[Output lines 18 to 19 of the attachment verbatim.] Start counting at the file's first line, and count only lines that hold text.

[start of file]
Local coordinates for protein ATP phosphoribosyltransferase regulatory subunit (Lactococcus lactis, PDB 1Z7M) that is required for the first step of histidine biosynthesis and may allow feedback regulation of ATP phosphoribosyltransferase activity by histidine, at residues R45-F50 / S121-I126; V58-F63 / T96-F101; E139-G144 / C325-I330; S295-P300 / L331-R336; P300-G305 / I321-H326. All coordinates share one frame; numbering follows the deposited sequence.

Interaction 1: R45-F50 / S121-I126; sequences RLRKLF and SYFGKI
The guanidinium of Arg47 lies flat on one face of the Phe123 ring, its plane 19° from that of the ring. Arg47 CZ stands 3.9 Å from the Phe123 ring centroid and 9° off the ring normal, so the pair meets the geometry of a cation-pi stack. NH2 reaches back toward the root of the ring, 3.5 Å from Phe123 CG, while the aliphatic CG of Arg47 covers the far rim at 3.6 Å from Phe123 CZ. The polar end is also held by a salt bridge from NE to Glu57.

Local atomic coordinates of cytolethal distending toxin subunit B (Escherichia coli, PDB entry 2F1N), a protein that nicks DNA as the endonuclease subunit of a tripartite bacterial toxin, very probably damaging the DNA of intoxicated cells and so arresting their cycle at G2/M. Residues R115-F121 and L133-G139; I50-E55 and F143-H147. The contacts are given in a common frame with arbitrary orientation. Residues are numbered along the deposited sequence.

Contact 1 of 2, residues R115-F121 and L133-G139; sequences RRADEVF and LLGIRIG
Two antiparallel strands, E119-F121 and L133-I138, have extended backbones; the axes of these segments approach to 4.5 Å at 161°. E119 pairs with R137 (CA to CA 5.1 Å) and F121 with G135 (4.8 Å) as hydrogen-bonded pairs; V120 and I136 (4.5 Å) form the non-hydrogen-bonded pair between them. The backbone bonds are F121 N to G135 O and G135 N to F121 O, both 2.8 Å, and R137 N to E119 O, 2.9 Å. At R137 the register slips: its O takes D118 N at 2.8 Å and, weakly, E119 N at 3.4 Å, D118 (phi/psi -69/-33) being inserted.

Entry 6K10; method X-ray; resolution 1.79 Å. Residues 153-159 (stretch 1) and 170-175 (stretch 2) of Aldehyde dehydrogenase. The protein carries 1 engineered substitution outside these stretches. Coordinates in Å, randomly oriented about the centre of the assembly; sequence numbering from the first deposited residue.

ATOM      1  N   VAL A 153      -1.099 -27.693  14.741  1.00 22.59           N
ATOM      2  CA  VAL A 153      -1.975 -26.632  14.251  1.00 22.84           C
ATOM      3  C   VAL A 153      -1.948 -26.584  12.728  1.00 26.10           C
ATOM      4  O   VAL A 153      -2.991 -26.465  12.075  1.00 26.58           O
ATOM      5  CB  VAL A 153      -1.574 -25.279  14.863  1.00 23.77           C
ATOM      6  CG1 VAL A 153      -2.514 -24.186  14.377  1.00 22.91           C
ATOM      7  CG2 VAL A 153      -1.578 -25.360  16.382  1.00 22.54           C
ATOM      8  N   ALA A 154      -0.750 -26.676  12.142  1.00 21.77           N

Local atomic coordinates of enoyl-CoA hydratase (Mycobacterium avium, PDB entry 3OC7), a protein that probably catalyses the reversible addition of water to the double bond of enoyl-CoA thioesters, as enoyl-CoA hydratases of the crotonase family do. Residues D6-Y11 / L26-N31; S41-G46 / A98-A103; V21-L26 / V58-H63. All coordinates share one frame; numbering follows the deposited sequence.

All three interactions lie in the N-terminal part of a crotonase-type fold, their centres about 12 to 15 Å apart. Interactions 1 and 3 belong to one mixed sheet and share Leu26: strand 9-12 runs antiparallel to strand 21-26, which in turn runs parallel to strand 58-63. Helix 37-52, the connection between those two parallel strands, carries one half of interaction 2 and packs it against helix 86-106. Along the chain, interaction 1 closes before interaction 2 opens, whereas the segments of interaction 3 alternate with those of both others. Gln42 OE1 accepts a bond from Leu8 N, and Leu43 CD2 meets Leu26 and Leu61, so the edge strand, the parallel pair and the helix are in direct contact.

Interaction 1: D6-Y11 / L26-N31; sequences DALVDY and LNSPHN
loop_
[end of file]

Interaction 1: D6-Y11 / L26-N31; sequences DALVDY and LNSPHN
loop_